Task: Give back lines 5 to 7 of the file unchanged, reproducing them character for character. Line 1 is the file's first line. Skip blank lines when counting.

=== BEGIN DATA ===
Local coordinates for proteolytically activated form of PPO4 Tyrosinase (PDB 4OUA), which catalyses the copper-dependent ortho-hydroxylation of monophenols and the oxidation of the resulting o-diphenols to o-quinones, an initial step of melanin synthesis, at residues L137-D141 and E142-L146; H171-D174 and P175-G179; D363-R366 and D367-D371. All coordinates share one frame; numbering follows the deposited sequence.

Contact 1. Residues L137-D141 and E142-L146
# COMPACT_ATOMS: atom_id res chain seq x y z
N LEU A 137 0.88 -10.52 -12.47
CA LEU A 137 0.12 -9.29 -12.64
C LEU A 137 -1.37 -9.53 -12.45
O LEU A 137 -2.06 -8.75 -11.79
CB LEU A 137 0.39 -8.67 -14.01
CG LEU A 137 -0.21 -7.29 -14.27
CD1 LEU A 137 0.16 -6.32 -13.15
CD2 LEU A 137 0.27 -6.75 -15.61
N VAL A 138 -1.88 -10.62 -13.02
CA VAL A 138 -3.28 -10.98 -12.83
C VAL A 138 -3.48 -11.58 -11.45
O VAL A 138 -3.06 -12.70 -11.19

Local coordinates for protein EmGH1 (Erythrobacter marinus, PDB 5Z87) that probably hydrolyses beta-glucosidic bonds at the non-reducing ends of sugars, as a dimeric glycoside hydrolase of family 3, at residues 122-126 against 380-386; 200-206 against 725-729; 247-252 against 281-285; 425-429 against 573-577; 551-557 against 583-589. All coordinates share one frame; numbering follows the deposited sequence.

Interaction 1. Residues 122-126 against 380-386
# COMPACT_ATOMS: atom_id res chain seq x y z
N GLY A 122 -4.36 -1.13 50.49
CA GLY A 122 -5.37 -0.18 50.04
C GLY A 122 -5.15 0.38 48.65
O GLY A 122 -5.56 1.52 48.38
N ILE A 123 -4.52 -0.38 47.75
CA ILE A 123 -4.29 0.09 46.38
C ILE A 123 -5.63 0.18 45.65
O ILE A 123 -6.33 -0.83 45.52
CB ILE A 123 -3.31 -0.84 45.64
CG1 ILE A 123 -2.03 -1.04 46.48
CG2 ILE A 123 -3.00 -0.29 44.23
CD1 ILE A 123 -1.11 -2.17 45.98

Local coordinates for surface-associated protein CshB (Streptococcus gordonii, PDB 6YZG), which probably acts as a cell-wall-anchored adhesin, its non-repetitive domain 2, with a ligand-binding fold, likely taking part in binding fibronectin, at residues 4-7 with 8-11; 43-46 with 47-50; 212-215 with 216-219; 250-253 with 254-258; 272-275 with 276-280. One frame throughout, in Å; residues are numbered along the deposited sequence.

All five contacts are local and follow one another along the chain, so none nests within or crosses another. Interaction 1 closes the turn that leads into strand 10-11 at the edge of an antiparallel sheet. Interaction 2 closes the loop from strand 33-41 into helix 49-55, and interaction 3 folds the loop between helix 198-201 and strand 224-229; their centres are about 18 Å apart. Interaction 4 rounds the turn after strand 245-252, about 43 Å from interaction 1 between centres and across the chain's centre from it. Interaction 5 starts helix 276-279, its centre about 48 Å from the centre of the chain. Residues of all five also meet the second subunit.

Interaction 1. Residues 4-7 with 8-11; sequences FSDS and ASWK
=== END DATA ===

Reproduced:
CA LEU A 137 0.12 -9.29 -12.64
C LEU A 137 -1.37 -9.53 -12.45
O LEU A 137 -2.06 -8.75 -11.79